Fort Bend County not only became since the 80's one of the Houston metropolitan area's fastest growing suburbs next to Montgomery County to the north of us, it is also rapidly diversifying.
That spells political trouble for the Texas and Fort Bend County Republican Party.
Tom DeLay Country finally flipped blue in the midterms, and while we were at NRG Center yesterday gleefully celebrating Harris County going deep blue, down I-69 our suburban neighbors were having a very Happy Blue Year celebrating their own historic gains.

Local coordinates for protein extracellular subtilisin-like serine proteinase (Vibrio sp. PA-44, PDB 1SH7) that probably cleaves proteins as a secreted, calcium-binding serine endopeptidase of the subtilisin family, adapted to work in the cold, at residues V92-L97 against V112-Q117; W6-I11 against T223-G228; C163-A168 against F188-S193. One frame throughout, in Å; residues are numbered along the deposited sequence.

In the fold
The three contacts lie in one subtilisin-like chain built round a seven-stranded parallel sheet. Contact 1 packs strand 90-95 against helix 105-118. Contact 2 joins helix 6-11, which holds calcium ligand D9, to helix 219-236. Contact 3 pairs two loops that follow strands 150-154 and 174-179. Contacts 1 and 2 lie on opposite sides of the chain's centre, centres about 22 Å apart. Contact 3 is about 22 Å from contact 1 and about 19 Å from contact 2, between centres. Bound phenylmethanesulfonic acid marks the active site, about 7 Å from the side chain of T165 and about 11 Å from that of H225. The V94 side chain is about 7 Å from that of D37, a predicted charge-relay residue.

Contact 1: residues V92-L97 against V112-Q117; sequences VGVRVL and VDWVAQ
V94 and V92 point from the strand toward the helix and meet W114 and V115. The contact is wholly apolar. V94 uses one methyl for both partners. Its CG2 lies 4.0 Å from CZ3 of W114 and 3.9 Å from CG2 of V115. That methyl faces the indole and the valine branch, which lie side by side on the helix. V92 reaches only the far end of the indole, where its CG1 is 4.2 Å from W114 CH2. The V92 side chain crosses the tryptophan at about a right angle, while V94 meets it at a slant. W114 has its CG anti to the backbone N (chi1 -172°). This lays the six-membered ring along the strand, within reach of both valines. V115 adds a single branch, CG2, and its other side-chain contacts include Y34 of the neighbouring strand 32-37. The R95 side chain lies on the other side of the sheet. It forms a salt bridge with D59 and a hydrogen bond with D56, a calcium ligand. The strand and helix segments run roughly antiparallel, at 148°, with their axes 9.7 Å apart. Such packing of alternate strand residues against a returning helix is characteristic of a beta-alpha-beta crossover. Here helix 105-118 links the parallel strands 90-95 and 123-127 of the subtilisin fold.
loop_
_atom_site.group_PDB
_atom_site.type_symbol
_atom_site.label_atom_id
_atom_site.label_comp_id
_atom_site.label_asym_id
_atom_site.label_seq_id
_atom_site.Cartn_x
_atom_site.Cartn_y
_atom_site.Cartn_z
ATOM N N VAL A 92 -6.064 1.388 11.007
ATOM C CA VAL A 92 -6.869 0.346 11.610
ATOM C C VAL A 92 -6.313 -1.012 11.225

That set the stage for what happened on November 6 when the Blue electoral tsunami hit Fort Bend County.
George, as Lina Hidalgo made happen here in Harris County, unseated a longtime Republican incumbent in Robert Herbert, who had held the position for 15 years.
Shapnik Khan, the vice chair of the Fort Bend Democratic Party, also attributed the wins to the increasing diversity of the county.
“It’s the minorities like us,” he said in an interview with Ella Feldman. “The Asian-Americans, the Hispanics, the African-Americans, it’s a combination of the different ethnicities. They’re moving in, and not only moving in, but getting involved.”
That they are. Even more importantly, they are working together to change the county for the better and make its leaders and government officials as diverse as Fort Bend County is.Congrats Fort Bend Dems! The easy part is over of flipping the county blue. Now comes the hard work of keeping it that way.